I wanted to make a simple application for Windows Phone 7 that required a number of TextBox controls to only accept numeric input. Some would be able to take decimals, and others would not.
Sounds easy correct? It really isn’t as straight-forward as I would want it to be, or as easy as it is in ASP or Windows Forms programming or WPF.
The reason it is not as easy you think it would be is that the framework for Windows Phone 7 does not, at this time contain a way of the developers to distinguish between the special keys (the ones you get on a normal keyboard using the Shift key) and the numbers that would, on a normal keyboard, be under them. I think that, at some level, they are using the same code and passing a Shift key identifier to the control so that it knows what character to produce, but at the level we access it, there does not seem to be anyway to determine the use of that unseen Shift key.
What this does is that if you trap for the #, you will also trap and stop the entry of the number 3. This has caused developers some difficulty when trying to control the user entries.
There is a way to do it though. It is actually pretty easy, there are a few steps and I have demonstrated them below.
Step 1 – Choose the correct InputScope
The one that I found that worked the best was the Telephone InputScope. This one had all the digits and the least number of extra keys that we will have to block. It also does not have any button that would allow the user to go to another InputScope.
I made a simple method that I could then call once for each of the TextBox controls I wanted to restrict input to numbers only:
Then I called each one for the applicable TextBox controls:
Now when I run the application, and set focus to one of the text boxes, I get the numeric InputScope panel I want:
Step 2 – Handle Invalid Characters
The only problem with this InputScope is that there are a few invalid characters for a numeric control. The obvious ones are the “*“; “+” (hold the 0 key); “,” and the “#“. There are also some keys that are not obvious at first. These appear when you hold down the decimal “.” key:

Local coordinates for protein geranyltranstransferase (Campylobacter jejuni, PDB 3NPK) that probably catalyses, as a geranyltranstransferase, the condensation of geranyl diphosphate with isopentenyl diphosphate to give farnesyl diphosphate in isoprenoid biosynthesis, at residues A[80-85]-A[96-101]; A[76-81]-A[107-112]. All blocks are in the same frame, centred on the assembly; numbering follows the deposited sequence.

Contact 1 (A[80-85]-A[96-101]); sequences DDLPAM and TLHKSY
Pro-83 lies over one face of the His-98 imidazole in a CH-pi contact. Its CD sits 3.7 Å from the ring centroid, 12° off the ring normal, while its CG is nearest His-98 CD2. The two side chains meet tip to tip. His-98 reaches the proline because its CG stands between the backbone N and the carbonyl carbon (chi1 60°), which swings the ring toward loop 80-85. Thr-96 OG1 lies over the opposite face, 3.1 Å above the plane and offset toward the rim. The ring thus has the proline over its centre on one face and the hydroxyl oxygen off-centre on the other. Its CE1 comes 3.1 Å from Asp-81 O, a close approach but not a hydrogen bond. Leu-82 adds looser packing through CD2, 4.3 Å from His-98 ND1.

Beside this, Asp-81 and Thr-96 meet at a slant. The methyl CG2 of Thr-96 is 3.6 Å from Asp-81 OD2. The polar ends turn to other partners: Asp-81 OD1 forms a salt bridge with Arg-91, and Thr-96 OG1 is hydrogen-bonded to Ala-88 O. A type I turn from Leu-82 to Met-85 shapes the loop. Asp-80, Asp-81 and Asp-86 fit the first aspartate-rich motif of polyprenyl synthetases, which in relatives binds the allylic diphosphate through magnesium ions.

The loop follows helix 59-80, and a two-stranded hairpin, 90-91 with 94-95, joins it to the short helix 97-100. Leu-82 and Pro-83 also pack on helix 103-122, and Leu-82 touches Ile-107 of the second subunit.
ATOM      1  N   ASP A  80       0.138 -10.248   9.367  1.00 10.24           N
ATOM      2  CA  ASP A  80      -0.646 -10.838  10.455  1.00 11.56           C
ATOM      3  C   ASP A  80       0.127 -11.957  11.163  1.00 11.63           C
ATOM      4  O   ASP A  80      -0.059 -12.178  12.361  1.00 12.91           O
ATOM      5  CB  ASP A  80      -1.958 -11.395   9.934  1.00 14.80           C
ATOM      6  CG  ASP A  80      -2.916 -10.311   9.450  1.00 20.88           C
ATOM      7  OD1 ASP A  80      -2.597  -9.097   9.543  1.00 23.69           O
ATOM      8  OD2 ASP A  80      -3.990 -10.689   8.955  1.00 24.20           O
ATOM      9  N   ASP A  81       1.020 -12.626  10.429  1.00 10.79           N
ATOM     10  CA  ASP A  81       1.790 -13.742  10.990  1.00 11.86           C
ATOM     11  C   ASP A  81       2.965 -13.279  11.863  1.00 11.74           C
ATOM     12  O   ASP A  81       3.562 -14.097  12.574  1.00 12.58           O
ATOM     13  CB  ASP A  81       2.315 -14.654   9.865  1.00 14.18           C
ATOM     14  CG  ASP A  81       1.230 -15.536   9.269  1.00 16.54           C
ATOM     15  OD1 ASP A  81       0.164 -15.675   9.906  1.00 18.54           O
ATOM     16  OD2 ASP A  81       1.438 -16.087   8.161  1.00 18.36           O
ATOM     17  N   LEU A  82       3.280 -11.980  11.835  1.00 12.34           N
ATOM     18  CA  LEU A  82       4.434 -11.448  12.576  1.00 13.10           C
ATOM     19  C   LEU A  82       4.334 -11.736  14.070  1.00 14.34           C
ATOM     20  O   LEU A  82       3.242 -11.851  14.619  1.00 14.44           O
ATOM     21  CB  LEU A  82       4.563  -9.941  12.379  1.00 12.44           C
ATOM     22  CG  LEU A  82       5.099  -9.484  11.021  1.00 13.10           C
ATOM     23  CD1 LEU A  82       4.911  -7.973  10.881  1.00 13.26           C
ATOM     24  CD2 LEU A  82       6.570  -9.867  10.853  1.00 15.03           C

You are then presented with four more keys that are invalid for a numeric TextBox: “(“; “)“; “x“; and “–“.
In order to trap and mask the TextBox control from these keys we need a method that will allow for the invalid characters to be removed. Since we already know about the PlatformKeyCode’s inability to distinguish between certain keys and their decimal equivalents, we have to do it on the KeyUp event instead of the KeyDown event.
We also have to take into account that for some fields we want to allow decimals, but for others, we want numbers only. In order to solve both problems with the least amount of code, we create a method that will be called by event handler methods:
Now, as mentioned before, we need to create handler methods to call this method that removes the invalid characters from the TextBox control:
Step 3 – Call the Code from the Controls
Now, all that is left is to set the handlers to the correct controls and we are done!
First, for controls that are NUMBERS ONLY, no decimals, the process is easy, simply call the appropriate event handler (in this case, numericOnlyTextBox_KeyUp) from the KeyUp event:
This will ensure that there are no decimals ever seen as the decimals are placed into the array holding the invalid characters and removed when found.
The only problem I found was that when I allowed decimals to be entered into the TextBox control, the user could add as many as they wanted. This made the numbers invalid and could cause errors in my code, so I had to create a method that would be called on the KeyDown event for TextBox controls that accepted decimals:
With TextBox controls that you want to allow a decimal in, you will have to call both this KeyDown event handler and a different KeyUp event handler:
Now, we have it! A quick and flexible way to handle numeric entry into TextBox controls.
Hope this helps,